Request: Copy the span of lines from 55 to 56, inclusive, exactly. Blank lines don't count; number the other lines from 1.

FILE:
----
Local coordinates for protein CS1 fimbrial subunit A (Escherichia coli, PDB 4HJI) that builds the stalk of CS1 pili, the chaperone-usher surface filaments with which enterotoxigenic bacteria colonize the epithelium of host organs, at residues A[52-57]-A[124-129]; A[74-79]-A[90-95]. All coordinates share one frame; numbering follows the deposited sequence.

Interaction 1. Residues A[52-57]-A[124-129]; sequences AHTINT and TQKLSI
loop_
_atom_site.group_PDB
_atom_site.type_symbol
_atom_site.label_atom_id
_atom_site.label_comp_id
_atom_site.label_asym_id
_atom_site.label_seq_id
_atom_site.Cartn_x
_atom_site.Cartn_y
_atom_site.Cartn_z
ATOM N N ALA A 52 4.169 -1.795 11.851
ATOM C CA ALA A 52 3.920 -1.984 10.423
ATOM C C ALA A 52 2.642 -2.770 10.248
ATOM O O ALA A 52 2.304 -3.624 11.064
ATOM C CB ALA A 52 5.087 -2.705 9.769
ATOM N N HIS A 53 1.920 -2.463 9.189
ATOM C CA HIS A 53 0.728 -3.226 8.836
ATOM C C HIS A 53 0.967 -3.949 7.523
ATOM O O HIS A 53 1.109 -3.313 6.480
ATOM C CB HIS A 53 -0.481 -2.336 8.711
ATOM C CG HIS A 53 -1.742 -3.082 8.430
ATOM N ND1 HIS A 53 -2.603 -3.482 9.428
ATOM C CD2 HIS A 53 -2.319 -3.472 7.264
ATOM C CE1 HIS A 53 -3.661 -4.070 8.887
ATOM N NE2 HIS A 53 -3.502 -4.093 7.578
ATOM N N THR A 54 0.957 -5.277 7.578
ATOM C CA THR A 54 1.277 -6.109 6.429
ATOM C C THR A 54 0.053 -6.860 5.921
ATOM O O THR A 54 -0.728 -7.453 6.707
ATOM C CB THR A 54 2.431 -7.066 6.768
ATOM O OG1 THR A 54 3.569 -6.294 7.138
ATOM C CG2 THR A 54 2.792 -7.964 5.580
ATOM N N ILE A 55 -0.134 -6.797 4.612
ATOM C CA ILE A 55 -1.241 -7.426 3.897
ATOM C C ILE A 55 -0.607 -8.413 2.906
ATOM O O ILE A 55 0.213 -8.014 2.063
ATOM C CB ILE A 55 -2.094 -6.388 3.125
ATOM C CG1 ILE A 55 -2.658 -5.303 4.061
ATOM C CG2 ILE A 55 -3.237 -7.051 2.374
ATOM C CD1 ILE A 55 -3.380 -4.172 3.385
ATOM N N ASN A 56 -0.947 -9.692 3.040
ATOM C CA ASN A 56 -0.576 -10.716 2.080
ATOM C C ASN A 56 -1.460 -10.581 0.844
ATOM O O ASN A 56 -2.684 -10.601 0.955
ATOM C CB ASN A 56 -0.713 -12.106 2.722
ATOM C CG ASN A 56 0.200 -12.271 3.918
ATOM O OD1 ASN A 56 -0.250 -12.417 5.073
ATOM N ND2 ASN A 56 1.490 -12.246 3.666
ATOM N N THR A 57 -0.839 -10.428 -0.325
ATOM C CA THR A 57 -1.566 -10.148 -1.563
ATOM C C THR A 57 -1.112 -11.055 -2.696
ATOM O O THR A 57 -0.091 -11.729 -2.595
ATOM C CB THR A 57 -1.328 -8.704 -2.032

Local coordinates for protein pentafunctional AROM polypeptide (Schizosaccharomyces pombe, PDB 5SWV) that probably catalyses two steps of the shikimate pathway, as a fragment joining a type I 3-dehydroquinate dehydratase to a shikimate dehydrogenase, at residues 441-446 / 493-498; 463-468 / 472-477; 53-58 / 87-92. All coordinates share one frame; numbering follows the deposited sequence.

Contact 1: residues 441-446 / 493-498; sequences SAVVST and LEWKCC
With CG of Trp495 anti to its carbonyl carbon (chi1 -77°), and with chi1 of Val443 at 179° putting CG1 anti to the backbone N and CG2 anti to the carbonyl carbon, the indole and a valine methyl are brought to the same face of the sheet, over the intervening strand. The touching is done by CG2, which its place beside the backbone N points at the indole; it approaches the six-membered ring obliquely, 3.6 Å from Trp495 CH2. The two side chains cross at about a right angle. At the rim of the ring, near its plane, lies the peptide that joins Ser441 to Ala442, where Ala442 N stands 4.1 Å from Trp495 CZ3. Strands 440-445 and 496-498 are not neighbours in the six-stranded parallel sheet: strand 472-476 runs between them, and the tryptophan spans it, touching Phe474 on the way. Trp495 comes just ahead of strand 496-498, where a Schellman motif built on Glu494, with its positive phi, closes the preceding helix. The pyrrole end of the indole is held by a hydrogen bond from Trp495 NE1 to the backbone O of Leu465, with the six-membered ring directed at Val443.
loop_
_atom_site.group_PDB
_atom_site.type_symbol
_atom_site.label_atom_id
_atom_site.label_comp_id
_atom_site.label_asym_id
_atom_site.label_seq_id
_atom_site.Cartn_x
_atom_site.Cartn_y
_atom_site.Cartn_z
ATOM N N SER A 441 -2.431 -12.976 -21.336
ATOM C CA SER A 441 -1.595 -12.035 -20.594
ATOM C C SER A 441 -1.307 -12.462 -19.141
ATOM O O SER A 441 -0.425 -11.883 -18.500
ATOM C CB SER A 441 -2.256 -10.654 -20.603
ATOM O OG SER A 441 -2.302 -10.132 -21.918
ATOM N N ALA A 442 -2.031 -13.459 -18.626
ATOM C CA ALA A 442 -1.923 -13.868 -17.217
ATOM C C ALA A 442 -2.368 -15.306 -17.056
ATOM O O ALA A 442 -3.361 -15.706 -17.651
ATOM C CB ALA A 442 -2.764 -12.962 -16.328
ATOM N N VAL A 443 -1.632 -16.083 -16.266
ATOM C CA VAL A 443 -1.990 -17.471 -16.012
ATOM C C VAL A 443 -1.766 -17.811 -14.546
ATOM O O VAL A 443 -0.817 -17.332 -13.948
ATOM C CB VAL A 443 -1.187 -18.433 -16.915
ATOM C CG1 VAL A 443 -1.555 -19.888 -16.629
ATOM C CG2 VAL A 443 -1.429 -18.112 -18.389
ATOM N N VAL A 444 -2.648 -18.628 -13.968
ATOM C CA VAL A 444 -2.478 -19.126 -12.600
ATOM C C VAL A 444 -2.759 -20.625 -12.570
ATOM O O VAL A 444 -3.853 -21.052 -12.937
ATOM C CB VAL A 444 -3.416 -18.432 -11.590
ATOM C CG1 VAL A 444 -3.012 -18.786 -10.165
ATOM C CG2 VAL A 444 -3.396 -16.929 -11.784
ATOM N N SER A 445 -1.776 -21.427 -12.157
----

ATOM C CB THR A 57 -1.328 -8.704 -2.032

Local coordinates for protein pentafunctional AROM polypeptide (Schizosaccharomyces pombe, PDB 5SWV) that probably catalyses two steps of the shikimate pathway, as a fragment joining a type I 3-dehydroquinate dehydratase to a shikimate dehydrogenase, at residues 441-446 / 493-498; 463-468 / 472-477; 53-58 / 87-92. All coordinates share one frame; numbering follows the deposited sequence.